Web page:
חיפוש מתקדם
Journal of Ornithology
Kalishov, A., Inst. for Nature Conserv. Research, Tel-Aviv University, Tel-Aviv, Israel
Zahavi, A., Inst. for Nature Conserv. Research, Tel-Aviv University, Tel-Aviv, Israel
Allofeeding is a common social display among adult Arabian babblers (Turdoides squamiceps). The sociology and rates of allofeeding were studied with a tame population of babblers at the Shezaf Nature Reserve in the Rift Valley, Israel. Allofeeding rate varies with the season and food availability. Experimental supplementation to the whole group or to certain individuals greatly increased the rate of allofeeding, but it did not change the social order of the interactions. The interactions were almost always unidirectional: the donor allofed an individual lower in rank. Most of the few exceptions were reciprocal allofeeding among pairs of low-ranking individuals, correlated with a change in dominance between a young male and a young female. Higher-ranking individuals sometimes interfered with allofeedings by lower-ranking ones, and receivers frequently refused to accept the food offered. Allofeeding may therefore be considered as a display of dominance. However, as dominance rank rarely changes, except in very young birds, we suggest that allofeeding interactions display the prestige of the donors, that is, the degree of dominance of one individual over the other. © Dt. Ornithologen-Gesellschaft e.V. 2005.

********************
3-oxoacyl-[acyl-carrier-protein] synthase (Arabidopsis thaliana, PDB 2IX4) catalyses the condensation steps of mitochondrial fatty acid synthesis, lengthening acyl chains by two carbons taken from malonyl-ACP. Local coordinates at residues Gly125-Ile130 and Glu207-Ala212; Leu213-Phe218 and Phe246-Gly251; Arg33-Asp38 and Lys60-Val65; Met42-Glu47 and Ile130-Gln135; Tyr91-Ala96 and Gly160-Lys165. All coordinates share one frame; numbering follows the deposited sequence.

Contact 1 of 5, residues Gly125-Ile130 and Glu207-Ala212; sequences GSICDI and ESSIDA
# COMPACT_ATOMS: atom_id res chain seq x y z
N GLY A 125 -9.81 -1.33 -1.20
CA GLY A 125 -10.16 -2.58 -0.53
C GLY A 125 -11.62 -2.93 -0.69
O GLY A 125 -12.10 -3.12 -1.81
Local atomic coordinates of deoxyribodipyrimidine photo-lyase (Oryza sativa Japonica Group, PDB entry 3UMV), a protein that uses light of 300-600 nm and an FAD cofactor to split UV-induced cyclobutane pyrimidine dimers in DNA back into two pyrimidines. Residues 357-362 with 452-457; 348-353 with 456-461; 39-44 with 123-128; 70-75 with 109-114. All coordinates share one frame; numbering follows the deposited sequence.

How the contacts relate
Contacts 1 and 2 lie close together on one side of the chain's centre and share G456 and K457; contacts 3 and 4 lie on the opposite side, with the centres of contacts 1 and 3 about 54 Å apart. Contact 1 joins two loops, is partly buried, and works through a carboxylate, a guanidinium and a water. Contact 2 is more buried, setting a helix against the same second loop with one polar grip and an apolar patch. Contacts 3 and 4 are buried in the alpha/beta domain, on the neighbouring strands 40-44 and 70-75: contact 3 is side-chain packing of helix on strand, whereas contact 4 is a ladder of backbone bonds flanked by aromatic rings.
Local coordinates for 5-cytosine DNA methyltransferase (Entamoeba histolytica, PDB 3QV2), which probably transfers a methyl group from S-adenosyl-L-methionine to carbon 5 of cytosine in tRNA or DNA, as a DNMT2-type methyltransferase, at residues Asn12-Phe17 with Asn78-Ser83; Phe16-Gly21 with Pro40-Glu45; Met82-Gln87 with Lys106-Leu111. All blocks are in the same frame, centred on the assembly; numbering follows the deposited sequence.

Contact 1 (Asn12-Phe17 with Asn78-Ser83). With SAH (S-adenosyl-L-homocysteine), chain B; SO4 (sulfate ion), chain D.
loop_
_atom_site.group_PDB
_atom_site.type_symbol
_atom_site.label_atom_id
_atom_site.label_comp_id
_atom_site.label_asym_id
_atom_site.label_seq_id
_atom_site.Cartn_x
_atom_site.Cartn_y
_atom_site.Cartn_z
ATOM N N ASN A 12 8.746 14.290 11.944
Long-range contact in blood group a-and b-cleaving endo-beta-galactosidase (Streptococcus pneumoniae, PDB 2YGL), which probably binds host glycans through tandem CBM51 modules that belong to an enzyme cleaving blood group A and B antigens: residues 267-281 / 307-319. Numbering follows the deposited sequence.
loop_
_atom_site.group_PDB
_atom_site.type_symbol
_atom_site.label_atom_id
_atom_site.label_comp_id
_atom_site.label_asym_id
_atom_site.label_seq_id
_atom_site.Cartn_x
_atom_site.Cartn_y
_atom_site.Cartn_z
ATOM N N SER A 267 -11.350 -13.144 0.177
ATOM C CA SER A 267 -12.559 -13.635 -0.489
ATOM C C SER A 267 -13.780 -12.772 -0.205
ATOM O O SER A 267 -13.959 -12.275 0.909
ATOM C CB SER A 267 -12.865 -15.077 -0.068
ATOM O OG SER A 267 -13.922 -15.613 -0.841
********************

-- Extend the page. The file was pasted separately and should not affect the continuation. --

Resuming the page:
פותח על ידי קלירמאש פתרונות בע"מ -
הספר "אוצר וולקני"
אודות
תנאי שימוש
Allofeeding in Arabian Babblers (Turdoides squamiceps)
146
Kalishov, A., Inst. for Nature Conserv. Research, Tel-Aviv University, Tel-Aviv, Israel
Zahavi, A., Inst. for Nature Conserv. Research, Tel-Aviv University, Tel-Aviv, Israel
Allofeeding in Arabian Babblers (Turdoides squamiceps)
Allofeeding is a common social display among adult Arabian babblers (Turdoides squamiceps). The sociology and rates of allofeeding were studied with a tame population of babblers at the Shezaf Nature Reserve in the Rift Valley, Israel. Allofeeding rate varies with the season and food availability. Experimental supplementation to the whole group or to certain individuals greatly increased the rate of allofeeding, but it did not change the social order of the interactions. The interactions were almost always unidirectional: the donor allofed an individual lower in rank. Most of the few exceptions were reciprocal allofeeding among pairs of low-ranking individuals, correlated with a change in dominance between a young male and a young female. Higher-ranking individuals sometimes interfered with allofeedings by lower-ranking ones, and receivers frequently refused to accept the food offered. Allofeeding may therefore be considered as a display of dominance. However, as dominance rank rarely changes, except in very young birds, we suggest that allofeeding interactions display the prestige of the donors, that is, the degree of dominance of one individual over the other. © Dt. Ornithologen-Gesellschaft e.V. 2005.
Scientific Publication
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